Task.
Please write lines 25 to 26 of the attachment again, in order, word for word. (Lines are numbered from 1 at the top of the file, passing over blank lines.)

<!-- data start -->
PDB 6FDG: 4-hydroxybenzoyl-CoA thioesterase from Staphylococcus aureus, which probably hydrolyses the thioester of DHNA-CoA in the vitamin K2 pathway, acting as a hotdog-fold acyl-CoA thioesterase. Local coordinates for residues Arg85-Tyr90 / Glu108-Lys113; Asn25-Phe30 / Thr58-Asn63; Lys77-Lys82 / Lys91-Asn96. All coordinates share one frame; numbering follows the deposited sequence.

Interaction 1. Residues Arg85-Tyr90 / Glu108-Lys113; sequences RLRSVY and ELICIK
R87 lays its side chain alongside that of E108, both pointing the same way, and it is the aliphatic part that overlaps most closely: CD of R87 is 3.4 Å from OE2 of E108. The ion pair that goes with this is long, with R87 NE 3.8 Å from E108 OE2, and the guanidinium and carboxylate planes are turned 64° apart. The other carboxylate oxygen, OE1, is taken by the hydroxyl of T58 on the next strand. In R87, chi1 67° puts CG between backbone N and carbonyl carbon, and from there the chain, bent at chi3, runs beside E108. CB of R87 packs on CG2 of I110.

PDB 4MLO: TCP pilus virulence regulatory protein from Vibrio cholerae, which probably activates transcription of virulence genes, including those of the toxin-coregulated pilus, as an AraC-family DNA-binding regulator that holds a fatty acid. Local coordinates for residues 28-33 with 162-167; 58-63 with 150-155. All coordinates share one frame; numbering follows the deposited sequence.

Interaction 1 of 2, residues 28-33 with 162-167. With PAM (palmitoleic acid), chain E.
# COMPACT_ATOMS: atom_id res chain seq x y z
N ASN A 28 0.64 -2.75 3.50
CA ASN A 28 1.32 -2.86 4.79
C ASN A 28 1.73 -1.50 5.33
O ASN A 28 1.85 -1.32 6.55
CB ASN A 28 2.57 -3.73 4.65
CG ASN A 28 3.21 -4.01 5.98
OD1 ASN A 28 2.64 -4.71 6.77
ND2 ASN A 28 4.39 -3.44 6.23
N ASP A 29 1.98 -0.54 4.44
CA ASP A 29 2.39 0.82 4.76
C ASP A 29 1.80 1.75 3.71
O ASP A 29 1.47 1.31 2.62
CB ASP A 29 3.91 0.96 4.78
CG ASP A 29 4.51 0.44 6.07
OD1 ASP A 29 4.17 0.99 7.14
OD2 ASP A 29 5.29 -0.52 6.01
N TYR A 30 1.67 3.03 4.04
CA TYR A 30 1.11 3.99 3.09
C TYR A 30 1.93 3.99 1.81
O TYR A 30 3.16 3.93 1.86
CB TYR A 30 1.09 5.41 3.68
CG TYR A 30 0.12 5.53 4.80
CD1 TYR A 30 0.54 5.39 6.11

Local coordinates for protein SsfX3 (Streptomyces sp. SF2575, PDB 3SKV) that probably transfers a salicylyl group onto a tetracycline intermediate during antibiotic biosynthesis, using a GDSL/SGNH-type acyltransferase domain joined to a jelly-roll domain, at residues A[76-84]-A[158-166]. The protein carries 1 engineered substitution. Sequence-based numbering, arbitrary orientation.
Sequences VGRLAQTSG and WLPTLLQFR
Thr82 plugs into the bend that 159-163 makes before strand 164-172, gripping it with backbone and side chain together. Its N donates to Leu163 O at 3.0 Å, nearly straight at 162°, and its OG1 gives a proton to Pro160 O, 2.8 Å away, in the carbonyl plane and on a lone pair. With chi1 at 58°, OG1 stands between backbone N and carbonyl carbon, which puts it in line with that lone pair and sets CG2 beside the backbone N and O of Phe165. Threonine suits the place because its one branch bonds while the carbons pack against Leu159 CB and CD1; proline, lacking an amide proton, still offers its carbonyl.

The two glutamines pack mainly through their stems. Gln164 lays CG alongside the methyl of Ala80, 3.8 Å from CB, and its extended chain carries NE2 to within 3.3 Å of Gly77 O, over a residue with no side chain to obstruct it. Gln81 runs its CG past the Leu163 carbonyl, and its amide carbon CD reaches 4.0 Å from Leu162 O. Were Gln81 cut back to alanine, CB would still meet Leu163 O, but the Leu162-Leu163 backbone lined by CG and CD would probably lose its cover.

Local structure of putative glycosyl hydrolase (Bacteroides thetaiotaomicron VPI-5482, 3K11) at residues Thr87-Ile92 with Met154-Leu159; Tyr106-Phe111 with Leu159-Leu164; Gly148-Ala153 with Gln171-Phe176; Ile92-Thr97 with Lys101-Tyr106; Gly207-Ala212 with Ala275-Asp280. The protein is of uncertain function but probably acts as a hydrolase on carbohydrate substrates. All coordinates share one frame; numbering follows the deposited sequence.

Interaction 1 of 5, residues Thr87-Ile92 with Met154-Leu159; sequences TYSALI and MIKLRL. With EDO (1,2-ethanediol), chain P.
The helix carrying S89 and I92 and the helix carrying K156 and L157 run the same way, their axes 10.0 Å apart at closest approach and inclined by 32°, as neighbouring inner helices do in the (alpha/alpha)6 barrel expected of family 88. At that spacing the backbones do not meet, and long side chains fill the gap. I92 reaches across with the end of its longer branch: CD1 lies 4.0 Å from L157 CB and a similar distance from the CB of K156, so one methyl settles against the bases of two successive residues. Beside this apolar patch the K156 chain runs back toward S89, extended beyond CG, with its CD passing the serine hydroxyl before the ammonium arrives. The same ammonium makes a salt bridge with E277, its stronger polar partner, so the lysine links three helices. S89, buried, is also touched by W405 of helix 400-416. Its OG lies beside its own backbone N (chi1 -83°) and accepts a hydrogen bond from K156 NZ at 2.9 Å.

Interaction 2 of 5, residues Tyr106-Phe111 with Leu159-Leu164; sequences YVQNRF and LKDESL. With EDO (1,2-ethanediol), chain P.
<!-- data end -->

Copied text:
C TYR A 30 1.93 3.99 1.81
O TYR A 30 3.16 3.93 1.86